The Roundabout Theatre Company will resume performances of Side Man and You Never Can Tell July 28, one week after the collapse of a construction elevator on New York's W. 43rd Street paralyzed Times Square. But the theatre cancelled three more performances of its hit Cabaret revival, July 28 and 29 (matinee and evening).
Roundabout received its first piece of good news in a week early on Monday, July 27, when the city reopened Broadway and Seventh Avenue to traffic. The area had been barred to vehicles and pedestrians since July 21, when a construction accident at the half-built Conde Nast building closed scores of businesses, including the Roundabout's productions of Cabaret, Side Man and You Never Can Tell.
The Broadway Side Man and Off-Broadway You Never Can Tell are housed in the Criterion Center on Seventh Avenue between 44th and 45th streets.
Also canceled were the July 21-27 performances of the Off-Broadway musical Smoke on the Mountain, which is housed in the W. 44th Street Lamb's Theatre. No announcement has yet been made about performances July 28 and beyond.
The fate of Cabaret, located in the Kit Kat Klub on W. 43rd Street, only yards from the disaster, remains in question. The stretch of 43rd Street between Seventh Avenue and the Avenue of the Americas -- the center of the clean-up effort -- remains off-limits, as does 42nd Street between Fifth and Seventh avenues, and the Avenue of the Americas between 42nd and 45th streets. On July 27 an object believed to be a plank or beam was found to have fallen onto the theatre. There were no details immediately available about whether the theatre was damaged. The Mayor's Office said there was no way of knowing when 43rd Street or Cabaret might see life again, and Bryan-Brown said an announcement regarding the rest of this week's performances of the show would wait until Tuesday.
The Roundabout continues to deny rumors that Cabaret is in danger of closing permanently. Bryan-Brown told PBOL such reports were premature. "It's not even being contemplated at this point," he said, adding the same for the idea of moving the show to another venue. However, he said, "If the street were to be closed for an extended time, eventually the reality of that would have to be faced." Meanwhile, Artistic Director Todd Haimes told Variety (July 27) "We're going to keep Cabaret open no matter what it takes."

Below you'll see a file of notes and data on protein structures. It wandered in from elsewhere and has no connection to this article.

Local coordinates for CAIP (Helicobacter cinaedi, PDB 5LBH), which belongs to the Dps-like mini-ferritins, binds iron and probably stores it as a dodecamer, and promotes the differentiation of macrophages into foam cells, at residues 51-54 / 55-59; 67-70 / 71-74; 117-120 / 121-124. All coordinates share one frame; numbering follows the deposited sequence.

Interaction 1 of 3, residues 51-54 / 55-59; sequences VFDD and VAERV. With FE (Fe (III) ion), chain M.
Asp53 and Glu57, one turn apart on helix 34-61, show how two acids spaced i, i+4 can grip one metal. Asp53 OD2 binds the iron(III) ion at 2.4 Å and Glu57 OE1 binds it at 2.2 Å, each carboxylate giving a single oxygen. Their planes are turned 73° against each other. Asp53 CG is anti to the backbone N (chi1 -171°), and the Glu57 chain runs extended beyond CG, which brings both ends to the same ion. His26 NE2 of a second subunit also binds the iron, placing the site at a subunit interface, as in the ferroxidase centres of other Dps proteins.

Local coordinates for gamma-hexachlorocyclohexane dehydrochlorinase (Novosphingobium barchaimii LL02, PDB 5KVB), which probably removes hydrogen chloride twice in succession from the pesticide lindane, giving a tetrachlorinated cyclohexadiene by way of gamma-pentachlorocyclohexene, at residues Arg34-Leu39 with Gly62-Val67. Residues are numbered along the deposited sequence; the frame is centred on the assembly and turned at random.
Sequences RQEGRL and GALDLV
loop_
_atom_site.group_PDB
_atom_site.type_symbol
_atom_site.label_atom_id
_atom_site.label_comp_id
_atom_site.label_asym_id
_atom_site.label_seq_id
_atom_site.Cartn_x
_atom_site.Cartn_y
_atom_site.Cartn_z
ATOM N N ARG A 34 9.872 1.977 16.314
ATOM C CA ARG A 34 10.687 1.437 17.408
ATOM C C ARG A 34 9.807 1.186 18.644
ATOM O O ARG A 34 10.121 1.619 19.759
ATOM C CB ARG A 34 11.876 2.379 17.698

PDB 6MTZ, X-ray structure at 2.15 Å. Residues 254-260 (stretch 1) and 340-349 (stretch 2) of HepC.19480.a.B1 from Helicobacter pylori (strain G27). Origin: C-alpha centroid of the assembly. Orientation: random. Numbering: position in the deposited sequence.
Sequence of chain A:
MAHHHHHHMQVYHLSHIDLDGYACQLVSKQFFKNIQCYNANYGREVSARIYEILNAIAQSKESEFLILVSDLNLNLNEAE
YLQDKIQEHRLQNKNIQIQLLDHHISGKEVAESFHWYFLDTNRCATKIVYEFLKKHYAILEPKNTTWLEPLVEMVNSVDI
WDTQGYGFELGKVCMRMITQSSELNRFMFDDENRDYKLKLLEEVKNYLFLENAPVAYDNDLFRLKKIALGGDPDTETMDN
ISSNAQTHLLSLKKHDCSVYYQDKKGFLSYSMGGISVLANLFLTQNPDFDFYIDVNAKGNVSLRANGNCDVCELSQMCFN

Haimes is not mincing words about the effect the Times Square construction accident is going to have on his company's business. "I think it's going to be devastating," he told Playbill On-Line. "Though it's hard to answer the question completely, because we don't know the timetable for the Kit Kat Klub yet."
Haimes said the cancellations have cost the theatre some $500,000 in refunded tickets (as of July 23); $280,000 of that loss coming from Cabaret, the Tony-winning revival which is arguable the hottest show in town. "The costs don't stop," with the performances, said Haimes. "We still have to pay the bills -- the utilities, the rentals." He said he couldn't recall a stoppage of operations as severe in the history of the Roundabout Theatre.
The New York Daily News reported that Roundabout's insurance policy may not cover the mounting losses from the closed shows. Bryan-Brown said Roundabout has not yet approached the owners of the damaged building to recover costs because, "It's premature until we know how much it all will cost."
Those seeking refunds or exchanges on tickets to Cabaret, You Never Can Tell and Side Man are instructed to call (212) 719-1300.
Town Hall and Broadway's Belasco Theatre have also been closed to business, though the latter theatre is currently dark.
All other Broadway theatres and the TKTS discount ticket booth remain open. But because some side streets around Times Square remain closed to vehicular traffic, theatregoers to any of the surrounding theatres should plan for delays.
The calamity, which sent tons of metal scaffolding and debris hurtling down upon Broadway and 43rd Street, is begin called the worst construction accident in a decade. During the past few days, workers have been hanging a dark net around the Conde Nast building in an effort to contain the site and prevent more scaffolding and work materials from falling to the street. City officials had hoped the 700-foot, nylon net- described as a "huge shower curtain in the sky"--would be in place by Sunday, but the difficult work has taken longer than expected. Officials could not say when the job would be complete.